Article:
Originally introduced in 1954 with the reference 6542, the GMT-Master was developed specifically for Pan-Am Airlines, after the company requested a reliable watch that was capable of simultaneously displaying multiple time zones – for use on transatlantic flights. By adding a 24-hour hand and a rotating bezel with 24-hour markings, pilots could quickly reference another time zone by simply turning the bezel and using the 24-hour hand as an indicator.
A clear reference to Greenwich Mean Time (the prime basis of standard time used throughout the world), the GMT-Master name was intended to serve as an ever-present reminder that the watch was designed for long-distance travel. Although simple in execution, the GMT-Master was an instant success, and soon pilots and frequent travelers alike were purchasing the watch for its dual time zone capabilities.
The GMT-Master reference 1675 Review
In 1959, Rolex released an update to their GMT-Master line with the reference 1675. In addition to a new movement and a slightly re-designed dial, the most notable difference was the addition of crown guards to the case of the watch. Initially, the reference 1675 had a case with pointed crown guards; however around the mid-1960s, Rolex changed the design to the more traditional crown guard shape that can be found on later renditions of the GMT-Master and GMT-Master II lines of watches.
Early examples of the reference 1675 were fitted with gloss dials, small 24-hour hands, and Rolex’s Caliber 1565 movement, while later examples received matte dials, large 24-hour hands, and the Caliber 1575 movement (which added a hacking seconds feature). Additionally, while the GMT-Master was originally fitted with a red and blue bezel insert – to match the company colors of Pan-Am Airlines – Rolex introduced the option of an entirely black bezel insert during the early 1970s.
These various changes were not all implemented uniformly; and since Rolex manufactured the reference 1675 GMT-Master for over two decades until production ceased in 1980, surviving examples of the reference 1675 can be found with a wide variety of different dial, case, bezel, handset, and bracelet variations. These numerous yet subtle differences, along with the overall condition of the watch, can be responsible for significant differences in resale value for seemingly very similar watches.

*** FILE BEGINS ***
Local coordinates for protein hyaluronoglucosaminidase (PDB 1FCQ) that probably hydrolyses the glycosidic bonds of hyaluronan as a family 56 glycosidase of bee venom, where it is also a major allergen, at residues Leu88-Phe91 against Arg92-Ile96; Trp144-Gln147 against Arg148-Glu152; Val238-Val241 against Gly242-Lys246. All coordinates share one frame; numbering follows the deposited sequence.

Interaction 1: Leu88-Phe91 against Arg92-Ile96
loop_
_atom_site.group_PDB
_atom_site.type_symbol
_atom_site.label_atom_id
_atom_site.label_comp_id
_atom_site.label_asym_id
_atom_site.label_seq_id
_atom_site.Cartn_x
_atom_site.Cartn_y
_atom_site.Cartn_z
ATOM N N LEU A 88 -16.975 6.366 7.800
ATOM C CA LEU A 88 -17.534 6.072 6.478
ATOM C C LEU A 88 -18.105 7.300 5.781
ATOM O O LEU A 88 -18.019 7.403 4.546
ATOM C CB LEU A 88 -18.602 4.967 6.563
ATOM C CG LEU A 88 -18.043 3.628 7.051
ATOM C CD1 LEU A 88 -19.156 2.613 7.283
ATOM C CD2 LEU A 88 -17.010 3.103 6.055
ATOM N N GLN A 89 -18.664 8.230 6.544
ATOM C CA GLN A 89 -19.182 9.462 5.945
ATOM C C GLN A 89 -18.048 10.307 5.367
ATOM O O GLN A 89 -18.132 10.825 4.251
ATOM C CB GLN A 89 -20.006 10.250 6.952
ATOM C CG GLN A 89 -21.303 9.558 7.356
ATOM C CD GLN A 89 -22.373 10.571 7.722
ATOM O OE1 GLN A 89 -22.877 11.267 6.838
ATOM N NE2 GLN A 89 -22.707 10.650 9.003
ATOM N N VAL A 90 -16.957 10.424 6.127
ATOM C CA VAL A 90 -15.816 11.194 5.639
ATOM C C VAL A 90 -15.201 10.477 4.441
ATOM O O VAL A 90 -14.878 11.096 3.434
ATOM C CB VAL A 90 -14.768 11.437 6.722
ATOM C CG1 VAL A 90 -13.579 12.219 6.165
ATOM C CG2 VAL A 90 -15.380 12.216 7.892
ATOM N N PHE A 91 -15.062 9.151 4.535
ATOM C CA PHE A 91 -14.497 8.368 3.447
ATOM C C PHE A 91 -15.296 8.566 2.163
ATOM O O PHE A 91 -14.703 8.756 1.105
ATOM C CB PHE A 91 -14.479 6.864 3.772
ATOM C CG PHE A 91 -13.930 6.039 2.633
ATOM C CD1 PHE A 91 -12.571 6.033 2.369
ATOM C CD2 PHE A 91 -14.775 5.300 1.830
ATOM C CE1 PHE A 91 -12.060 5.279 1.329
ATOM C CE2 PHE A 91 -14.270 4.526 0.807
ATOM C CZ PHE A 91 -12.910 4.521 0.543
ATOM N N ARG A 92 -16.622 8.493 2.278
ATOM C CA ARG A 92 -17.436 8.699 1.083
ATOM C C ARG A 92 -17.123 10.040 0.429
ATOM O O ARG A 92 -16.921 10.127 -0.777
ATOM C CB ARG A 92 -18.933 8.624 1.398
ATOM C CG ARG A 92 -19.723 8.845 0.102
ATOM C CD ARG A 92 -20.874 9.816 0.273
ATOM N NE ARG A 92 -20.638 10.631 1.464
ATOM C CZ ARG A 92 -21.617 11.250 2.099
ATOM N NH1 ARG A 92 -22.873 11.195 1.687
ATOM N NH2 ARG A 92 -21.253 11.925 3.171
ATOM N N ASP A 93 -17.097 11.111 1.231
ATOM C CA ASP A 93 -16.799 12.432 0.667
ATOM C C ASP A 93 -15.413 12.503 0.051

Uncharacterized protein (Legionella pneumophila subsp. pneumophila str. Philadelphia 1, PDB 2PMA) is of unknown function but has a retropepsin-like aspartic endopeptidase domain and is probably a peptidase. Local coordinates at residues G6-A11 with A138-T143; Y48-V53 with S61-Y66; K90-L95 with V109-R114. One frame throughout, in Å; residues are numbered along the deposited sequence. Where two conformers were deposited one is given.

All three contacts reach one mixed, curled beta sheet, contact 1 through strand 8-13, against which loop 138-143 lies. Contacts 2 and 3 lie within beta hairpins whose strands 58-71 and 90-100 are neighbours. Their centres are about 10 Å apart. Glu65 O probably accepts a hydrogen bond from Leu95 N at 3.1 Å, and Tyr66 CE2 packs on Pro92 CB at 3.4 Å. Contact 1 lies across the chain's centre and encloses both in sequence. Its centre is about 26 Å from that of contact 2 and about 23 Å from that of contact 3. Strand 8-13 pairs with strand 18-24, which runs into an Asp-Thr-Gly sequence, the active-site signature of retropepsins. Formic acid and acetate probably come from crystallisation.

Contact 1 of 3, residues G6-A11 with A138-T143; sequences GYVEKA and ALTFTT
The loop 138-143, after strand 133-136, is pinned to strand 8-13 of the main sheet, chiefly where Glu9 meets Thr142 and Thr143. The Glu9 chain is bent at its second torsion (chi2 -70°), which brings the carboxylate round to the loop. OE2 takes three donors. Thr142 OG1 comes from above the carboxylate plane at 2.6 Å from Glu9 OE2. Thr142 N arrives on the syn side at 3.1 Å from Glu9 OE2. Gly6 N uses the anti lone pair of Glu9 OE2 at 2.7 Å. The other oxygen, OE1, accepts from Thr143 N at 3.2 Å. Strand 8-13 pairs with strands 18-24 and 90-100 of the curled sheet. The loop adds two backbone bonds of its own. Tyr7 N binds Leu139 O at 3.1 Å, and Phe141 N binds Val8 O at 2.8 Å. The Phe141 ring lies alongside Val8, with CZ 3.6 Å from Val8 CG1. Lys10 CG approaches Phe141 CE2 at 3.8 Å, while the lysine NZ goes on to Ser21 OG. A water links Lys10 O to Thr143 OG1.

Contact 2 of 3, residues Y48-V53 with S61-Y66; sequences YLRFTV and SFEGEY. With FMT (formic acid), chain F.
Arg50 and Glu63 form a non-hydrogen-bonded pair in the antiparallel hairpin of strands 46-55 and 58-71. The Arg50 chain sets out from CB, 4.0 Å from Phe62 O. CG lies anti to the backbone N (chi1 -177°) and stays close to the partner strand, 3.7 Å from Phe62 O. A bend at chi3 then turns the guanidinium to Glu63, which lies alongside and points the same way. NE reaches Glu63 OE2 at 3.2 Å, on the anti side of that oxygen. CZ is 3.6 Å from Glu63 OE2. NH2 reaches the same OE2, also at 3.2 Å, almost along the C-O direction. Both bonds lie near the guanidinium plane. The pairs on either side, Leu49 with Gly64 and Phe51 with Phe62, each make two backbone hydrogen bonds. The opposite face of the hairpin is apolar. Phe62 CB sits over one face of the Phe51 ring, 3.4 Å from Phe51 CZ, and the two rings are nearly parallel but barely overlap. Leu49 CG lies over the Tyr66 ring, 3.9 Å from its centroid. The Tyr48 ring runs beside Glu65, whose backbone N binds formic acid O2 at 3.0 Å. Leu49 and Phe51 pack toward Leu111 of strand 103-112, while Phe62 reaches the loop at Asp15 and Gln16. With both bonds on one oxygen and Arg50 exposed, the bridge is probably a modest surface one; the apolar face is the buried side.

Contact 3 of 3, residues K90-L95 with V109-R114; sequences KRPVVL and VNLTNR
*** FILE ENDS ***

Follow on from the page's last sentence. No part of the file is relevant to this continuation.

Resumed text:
While Rolex’s latest iteration of the GMT-Master has received a large, Triplock winding crown to match many of their other sport watch lines, the reference 1675 GMT-Master was fitted with a smaller, Twinlock crown that was similar in size to those found on the Datejust and Day-Date watches. The superior water resistance of the Triplock crown was initially not deemed necessary for a pilot’s watch, and as a result, the reference 1675 GMT-Master was originally only water resistant to a depth of 50 meters – compared to the 100-meter depth rating of later references of the GMT-Master and GMT-Master II lines of watches.
On the wrist, the painted hour markers, acrylic crystal, and aluminum bezel insert give the reference 1675 GMT-Master a true vintage look and feel. Although the contemporary version of Rolex’s GMT-Master II closely resembles the current version of the Submariner, the reference 1675’s small crown, thinner case, and red 24-hour hand help instantly identify the watch as a GMT-Master, rather than a Submariner or Sea-Dweller reference from a similar year of production.
Given that the reference 1675 GMT-Master is a vintage watch, brand-new examples have been unavailable through authorized dealers for several decades. While the pre-owned market is currently the only place to find a reference 1675, examples can still be found in pristine and unworn condition, with all of their original boxes and packaging materials. Due to its remarkably long production run and the numerous variations in dials, hands, movements, bracelets, and bezel inserts that were fitted to the reference 1675 GMT-Master, prices can range dramatically depending on the individual watch and its overall condition.
As with all vintage watches, age and history should always be taken into consideration when attempting to verify the authenticity of a reference 1675 GMT-Master. Even an unworn example should look somewhat old since the watch left the factory (at minimum) over a third of a century ago. While vintage watches will inherently have more discrepancies among them, all of the usual rules for verifying authenticity still apply. Before any purchase is made, one should always examine the dial, the reference and serial number engravings, the bracelet (and its accompanying markings), the bezel insert, and (if possible) the movement.
Authenticity will always be most important when purchasing a luxury watch; however, condition and originality will be the chief areas of concern when considering the purchase of a reference 1675 GMT-Master, as they have the ability to significantly impact resale value. Due to its long production run and the vast number of minor variations that exist between surviving examples, prices for reference 1675 GMT-Master watches can range dramatically, so it is certainly a watch worth thoroughly researching before a purchase (or sale) is made.
Although it was not the very first GMT-Master watch that Rolex ever produced, the reference 1675 is possibly the most iconic and recognizable GMT reference that has ever been manufactured. In addition to marking the introduction of crown guards to the GMT-Master (a trait that has remained present ever since), the reference 1675 also represents the beginning of bezel color options for the GMT-Master line of watches. With an incredibly long production period that spans much of what we now consider to be the era of vintage Rolex, the reference 1675 stands out as a quintessential example of Rolex’s legendary, multi-time zone pilot’s watch.